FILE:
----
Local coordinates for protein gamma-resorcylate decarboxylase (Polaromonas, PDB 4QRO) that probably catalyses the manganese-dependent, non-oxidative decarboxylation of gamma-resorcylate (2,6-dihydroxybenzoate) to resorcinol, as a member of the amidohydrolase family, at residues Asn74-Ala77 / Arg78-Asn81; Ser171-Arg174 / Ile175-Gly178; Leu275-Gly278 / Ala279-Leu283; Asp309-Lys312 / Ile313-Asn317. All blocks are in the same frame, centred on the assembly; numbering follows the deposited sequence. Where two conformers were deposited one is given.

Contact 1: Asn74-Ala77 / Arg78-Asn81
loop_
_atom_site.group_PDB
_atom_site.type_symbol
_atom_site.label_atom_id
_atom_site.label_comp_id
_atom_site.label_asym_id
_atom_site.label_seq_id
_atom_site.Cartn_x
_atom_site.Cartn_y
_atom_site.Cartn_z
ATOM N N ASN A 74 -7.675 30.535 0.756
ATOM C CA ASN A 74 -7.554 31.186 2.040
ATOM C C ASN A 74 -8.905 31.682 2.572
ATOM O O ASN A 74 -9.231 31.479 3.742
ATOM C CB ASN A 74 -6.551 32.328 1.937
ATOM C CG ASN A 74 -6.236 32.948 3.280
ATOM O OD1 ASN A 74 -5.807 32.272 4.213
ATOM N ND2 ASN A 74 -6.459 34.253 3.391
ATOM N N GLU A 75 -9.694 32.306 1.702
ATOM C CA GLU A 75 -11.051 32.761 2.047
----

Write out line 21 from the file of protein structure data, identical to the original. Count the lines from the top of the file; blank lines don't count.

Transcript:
ATOM N N GLU A 75 -9.694 32.306 1.702